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Sahaj Nair ∙ Jun 26 2022, 12:47 PM | 3 Min Read

When life gives you second chance, grab it like Jamie Overton

Jamie Overton, the debutant for England helped them stage a remarkable comeback from the first Innings collapse in the 3rd Test match against New Zealand. 


Tottering at 55/6, the twenty-eight-year-old along with Jonny Bairstow, put up a mammoth partnership of 241 before he was dismissed for 97, agonizingly falling short of what would have been a magnificent century in his debut match.   


The 28-year-old, who joined his twin brother Craig in the squad, has been in excellent form in the ongoing County Championship for league leaders Surrey, having taken 21 wickets this season at an average of 21.61. In his 82-match first-class career, Jamie has picked up 206 wickets, including five fifers. The fast bowler was also called up to the England ODI squad against New Zealand in 2015 but didn't play a game. 


Overton was always under the radar of the England selectors ever since he burst onto the cricketing scenes. However, Overton was called into the England squad for the ODI series against Australia at the end of 2013, aged just 19, owing to his towering height and high pace. 


Although he did not play, it was clear that Overton had made a strong impression on England's bowling coach at the time, David Saker, while representing Somerset against the touring Australians and had been identified as one for the future.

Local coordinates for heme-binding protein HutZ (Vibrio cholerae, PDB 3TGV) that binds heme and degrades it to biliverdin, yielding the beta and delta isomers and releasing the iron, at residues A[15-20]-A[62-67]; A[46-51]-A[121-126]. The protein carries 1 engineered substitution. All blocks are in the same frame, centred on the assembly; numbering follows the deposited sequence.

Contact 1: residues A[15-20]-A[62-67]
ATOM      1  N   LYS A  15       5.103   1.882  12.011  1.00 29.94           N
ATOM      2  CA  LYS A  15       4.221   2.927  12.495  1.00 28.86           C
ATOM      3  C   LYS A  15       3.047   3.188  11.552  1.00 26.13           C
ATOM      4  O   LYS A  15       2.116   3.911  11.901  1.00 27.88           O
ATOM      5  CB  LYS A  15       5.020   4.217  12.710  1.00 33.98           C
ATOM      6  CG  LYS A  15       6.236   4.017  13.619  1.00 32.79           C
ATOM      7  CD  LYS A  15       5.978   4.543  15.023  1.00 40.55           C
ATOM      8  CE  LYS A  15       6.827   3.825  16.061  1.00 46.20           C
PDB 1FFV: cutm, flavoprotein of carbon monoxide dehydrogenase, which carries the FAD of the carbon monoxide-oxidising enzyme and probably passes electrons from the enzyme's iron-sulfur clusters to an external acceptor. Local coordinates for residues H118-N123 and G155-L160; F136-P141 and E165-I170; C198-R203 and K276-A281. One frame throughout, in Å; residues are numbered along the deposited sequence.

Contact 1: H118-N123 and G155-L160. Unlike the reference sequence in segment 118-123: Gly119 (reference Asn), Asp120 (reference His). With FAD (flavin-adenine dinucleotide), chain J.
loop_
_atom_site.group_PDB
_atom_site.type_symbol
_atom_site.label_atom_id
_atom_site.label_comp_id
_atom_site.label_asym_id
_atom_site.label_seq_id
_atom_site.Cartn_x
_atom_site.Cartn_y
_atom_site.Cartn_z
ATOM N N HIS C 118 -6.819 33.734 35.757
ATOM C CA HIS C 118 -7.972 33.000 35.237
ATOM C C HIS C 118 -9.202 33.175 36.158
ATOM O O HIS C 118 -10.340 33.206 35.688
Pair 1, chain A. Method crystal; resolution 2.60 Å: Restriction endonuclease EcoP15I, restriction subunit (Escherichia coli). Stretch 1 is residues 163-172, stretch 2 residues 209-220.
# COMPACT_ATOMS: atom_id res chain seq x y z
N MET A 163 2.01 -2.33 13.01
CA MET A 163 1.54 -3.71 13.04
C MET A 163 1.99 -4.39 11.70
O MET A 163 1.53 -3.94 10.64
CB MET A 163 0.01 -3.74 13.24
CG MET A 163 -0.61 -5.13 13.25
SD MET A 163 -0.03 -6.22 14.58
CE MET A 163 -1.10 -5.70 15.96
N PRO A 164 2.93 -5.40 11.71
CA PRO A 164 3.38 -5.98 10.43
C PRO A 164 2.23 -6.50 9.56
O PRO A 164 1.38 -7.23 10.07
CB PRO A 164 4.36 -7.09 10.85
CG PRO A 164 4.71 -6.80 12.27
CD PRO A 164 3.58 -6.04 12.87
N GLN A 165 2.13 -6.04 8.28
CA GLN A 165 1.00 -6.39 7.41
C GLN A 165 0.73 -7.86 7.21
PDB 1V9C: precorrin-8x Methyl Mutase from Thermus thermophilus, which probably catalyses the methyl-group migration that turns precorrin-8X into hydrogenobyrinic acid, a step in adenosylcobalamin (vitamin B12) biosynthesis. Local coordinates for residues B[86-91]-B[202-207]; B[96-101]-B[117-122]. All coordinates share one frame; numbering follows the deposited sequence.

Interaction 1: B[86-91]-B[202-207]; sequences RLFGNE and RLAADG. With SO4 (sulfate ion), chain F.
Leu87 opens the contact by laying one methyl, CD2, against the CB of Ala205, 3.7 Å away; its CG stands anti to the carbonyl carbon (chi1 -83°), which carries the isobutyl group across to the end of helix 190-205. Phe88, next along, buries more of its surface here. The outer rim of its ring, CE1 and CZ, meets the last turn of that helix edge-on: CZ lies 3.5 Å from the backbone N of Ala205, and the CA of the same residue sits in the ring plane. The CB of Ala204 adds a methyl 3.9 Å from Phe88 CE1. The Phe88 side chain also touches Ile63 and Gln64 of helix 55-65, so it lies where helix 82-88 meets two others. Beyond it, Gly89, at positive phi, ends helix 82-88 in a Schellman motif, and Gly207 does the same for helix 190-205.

Former England captain Mike Atherton suggested he could be an outside bet for a place in the Ashes tour that winter, and a haul of 6 for 95 against Middlesex in May 2013 did his claim no harm. Instead, he was chosen for the Lions tour of Sri Lanka that winter but was obliged to pull out due to a knee injury. 


Injuries restricted his journey to becoming one of domestic cricket's hottest properties. On his day, Overton could crank up the high pace and trouble batters with the extra bounce he got due to his towering figure. 


One of the significant features of Overton's bowling in his early days in domestic cricket was characterized by inconsistency. He made his England U19 debut in 2011, his first-class debut in May 2012, then played for England U19s in the World Cup in Australia and toured South Africa with the same squad. A spell of bowling against Australia in Townville in which he exceeded 150kph attracted attention. He made his Lions debut in August 2013. 


Overton was not all that bad with the bat in hand as well. He could hit a long ball but had little patience, making his occasional half-centuries a rare treat. One of the most entertaining adventures with the bat came in a stand 69 in 57 balls against Warwickshire for the 10th wicket with his brother in 2014. 


A half-century in 18 balls against Yorkshire at Taunton the following year was the fastest Championship half-century for a No. 11 since balls were officially recorded and once again Craig was at the other end.

 

Having made quite an impression with the bat in his hand in the first opportunity, Overton will be looking forward to displaying a similar form with the ball in hand to help his team dismiss New Zealand for a relatively low score.